Getting perfectly tender meat is the goal of any cook. So what meat gets more tender the longer you cook it? Some cuts of meat need a long and slow cooking process to soften tough connective tissue. Some prime cuts are inherently tender and require a shorter cooking time.
Meat cut from a hard-working part of an animal will have lots of connective tissue and can be quite lean. These hard-working muscles take a long time to soften. Prime cuts of meat tend to be soft with high-fat content. Prime cuts of meat require a shorter cooking time to remain tender.
To know whether you need to cook a cut of meat for a long time, you need to look at the animal’s anatomy. By looking at the function of the muscle, you can determine if this cut is tough and needs slow, long cooking or if the cut is tender and requires medium-rare.
Here is my info on the best cooking methods to cook tender meat, and what cuts to choose.
Does All Meat Get Softer The Longer You Cook It?
Some cuts of meat do get softer the longer you cook it, and some cuts will toughen up.
The rule is: if the meat has more connective tissue then this needs more cooking to break it down and become tender.
Collagen (connective tissue) is found in weight-bearing and well-used muscles and is what makes some cuts tough. This connective tissue is coiled up like the fibers of a rope and gives these muscles their strength.
This collagen unwinds and breaks down into gelatin when cooked in moist heat. It needs at least 160F/70C and breaks down slowly – eventually until no collagen is left to hold the meat together and it “falls off the bone”.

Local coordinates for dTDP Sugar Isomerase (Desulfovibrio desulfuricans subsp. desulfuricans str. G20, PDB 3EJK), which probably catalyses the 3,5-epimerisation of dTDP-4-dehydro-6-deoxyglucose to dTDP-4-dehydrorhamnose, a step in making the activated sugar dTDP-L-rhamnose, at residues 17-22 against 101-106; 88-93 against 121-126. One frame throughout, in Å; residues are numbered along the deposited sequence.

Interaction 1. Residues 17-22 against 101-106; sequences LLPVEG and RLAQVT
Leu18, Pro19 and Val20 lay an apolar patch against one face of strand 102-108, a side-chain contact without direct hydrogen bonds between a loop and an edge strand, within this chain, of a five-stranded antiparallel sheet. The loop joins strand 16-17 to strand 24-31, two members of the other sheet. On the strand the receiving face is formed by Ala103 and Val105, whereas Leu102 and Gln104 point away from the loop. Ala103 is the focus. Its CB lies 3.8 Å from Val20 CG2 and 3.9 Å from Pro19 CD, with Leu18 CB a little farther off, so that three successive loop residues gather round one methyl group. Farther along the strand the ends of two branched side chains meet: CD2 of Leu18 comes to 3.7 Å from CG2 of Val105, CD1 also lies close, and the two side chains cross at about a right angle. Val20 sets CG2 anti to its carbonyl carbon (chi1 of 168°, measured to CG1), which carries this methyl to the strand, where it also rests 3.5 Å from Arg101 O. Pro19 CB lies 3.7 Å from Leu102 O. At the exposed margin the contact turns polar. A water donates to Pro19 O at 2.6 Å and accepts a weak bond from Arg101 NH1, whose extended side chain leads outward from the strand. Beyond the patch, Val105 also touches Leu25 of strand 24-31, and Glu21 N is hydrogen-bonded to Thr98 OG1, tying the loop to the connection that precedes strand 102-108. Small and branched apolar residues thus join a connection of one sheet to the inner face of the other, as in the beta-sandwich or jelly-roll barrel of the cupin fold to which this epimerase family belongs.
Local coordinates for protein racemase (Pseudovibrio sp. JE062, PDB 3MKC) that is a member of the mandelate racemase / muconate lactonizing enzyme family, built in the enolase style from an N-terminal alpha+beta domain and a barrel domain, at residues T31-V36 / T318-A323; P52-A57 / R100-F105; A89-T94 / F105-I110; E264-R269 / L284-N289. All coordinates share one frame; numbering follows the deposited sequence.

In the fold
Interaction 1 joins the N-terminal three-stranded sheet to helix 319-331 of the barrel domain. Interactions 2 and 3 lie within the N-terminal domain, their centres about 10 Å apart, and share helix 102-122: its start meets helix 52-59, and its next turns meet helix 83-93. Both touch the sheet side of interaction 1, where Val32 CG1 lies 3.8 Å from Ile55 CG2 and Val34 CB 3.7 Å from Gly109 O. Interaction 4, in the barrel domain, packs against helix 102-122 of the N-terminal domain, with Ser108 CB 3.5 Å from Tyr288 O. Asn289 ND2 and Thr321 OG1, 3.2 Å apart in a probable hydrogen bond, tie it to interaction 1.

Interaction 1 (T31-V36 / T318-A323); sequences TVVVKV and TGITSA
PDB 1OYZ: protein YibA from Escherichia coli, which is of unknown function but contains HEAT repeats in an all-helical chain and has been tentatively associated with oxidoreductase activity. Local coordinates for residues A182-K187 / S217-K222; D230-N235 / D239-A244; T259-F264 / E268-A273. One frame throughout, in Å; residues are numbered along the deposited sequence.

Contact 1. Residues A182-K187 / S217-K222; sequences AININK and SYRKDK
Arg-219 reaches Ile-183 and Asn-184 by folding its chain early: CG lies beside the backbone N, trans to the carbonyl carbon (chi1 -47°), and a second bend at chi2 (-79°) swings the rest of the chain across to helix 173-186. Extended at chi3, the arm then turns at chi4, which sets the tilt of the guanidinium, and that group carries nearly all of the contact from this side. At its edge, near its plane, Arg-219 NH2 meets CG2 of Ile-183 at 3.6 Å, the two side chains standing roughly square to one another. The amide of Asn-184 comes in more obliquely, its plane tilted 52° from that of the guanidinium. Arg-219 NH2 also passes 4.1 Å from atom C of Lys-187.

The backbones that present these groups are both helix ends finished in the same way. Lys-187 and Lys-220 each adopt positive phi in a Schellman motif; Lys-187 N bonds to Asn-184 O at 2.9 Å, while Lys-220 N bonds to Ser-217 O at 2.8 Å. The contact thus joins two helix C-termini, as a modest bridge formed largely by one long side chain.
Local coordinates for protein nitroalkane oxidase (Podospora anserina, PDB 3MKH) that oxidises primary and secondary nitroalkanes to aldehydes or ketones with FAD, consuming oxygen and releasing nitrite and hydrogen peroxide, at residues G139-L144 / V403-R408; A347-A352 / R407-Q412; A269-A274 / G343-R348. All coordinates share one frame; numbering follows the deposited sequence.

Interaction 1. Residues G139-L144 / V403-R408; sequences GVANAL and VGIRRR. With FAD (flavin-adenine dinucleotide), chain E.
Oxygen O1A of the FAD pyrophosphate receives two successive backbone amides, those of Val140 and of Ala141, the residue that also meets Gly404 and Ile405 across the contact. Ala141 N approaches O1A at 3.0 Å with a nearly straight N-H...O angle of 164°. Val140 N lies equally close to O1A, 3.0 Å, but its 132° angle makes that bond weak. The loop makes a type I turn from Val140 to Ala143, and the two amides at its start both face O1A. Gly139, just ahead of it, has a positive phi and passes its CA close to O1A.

Cuts with less collagen don’t need this time to break down. These are typically more expensive pieces of meat that are tender to begin with. They will therefore not soften the longer you cook it. The heat will cause the meat to lose moisture, and so it’s best to cook these cuts on high heat quickly.
Fat also plays a part as this melts into the meat and keeps it moist. Often the well-used muscles with lots of collagen aren’t the ones that have lots of fat. Less used areas like the ribs and loins have more fat.
When you’ve got a fairly unused, tender muscle that has little fat (like the tenderloin) you must be careful with the cooking as it will shrink and toughen easily if overcooked.
How old the animal is will also influence the toughness of the meat. Veal, for example, is soft and tender in comparison to a mature steer.
How Do Cooking Methods Affect The Tenderness
Meat will start to cook at 120F/50C, whereas connective tissue only starts to break down at 160F/70C. It needs to be held at this temperature for a long period to tenderize.
Dry Heat Vs Moist Heat
Dry heat cooking is best for tender cuts of meat as it cooks fast and hot which sears the outside of the meat and creates great flavor without drying it out too much.
Moist heat is better for making tougher cuts more tender. It stops the surface from drying out, keeps the meat moist, and also helps the collagen to break down. Moist heat penetrates evenly and quickly because the meat is submerged in liquid or steam. You can create moist heat with water and a lid, or covering in foil.
- Broiling/Oven Grilling – Intense direct heat from above. This is best for tender steaks, chops, and kebabs.
- Grilling/Barbequing – Intense direct heat from below. This is again good for tender cuts.
- Roasting – An indirect dry heat. This is best for larger cuts of meat with fat that will help moisten the meat.
- Braising – the meat is browned first in a hot pan then simmered with some liquid in a covered container. Usually less liquid than a stew and used for larger pieces of meat such as a pot roast.
- Stewing – the meat is in small chunks and cooks submerged in liquid which becomes the sauce. Great for tough chuck, shank (shin), and brisket.
- Poaching – Submerge the meat in liquid and cook it gently just enough to cook it. This is for tender cuts and fish that don’t need a higher heat to break down collagen.
- Slow Cooker – This kitchen appliance slowly heats food in a contained pot without using much energy. You can braise or stew meat mostly.
Cuts That Will Get More Tender With Longer Cooking
Save your thinly cut, more expensive steaks for grilling or pan-frying. Use these cuts for slow cooking where they will get more tender with time.